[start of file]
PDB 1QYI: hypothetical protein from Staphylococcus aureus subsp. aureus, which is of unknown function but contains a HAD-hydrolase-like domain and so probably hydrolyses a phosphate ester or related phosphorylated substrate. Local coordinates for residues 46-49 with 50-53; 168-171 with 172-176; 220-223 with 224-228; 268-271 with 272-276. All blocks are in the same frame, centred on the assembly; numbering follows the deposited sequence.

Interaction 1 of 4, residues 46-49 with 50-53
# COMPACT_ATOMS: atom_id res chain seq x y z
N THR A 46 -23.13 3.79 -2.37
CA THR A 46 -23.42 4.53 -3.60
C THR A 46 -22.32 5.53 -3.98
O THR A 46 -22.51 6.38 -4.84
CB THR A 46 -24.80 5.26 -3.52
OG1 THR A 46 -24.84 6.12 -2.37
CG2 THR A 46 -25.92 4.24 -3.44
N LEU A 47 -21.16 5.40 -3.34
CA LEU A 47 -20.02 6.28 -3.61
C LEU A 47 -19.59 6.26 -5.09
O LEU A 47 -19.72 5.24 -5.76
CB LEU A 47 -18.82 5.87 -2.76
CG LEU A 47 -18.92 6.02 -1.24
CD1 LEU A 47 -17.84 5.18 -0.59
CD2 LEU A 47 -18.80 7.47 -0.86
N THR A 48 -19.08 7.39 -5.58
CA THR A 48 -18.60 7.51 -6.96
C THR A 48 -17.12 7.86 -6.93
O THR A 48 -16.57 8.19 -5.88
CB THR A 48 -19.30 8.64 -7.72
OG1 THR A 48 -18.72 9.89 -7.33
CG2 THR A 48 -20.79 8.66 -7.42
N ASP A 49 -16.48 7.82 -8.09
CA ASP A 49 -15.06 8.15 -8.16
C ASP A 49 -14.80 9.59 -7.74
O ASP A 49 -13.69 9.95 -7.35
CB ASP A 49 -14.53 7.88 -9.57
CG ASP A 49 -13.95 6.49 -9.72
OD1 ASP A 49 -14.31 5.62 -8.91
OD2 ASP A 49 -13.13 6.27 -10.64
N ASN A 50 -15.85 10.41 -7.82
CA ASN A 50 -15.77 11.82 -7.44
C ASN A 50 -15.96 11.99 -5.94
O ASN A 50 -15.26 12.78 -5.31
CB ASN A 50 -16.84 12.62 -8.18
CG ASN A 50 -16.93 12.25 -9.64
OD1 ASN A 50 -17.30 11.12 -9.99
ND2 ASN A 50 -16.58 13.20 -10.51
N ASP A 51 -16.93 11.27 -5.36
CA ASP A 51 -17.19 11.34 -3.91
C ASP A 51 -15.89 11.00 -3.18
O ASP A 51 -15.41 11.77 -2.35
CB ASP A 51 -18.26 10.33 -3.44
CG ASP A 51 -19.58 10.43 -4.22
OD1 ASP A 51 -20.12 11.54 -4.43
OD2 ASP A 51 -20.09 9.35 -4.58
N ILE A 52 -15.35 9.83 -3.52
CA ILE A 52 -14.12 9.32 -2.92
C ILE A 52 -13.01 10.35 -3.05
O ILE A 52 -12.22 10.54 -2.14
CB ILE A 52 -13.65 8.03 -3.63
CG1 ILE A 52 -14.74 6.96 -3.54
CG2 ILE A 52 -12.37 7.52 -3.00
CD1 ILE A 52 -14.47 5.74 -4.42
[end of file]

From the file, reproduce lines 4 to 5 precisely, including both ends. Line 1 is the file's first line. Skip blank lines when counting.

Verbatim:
N THR A 46 -23.13 3.79 -2.37
CA THR A 46 -23.42 4.53 -3.60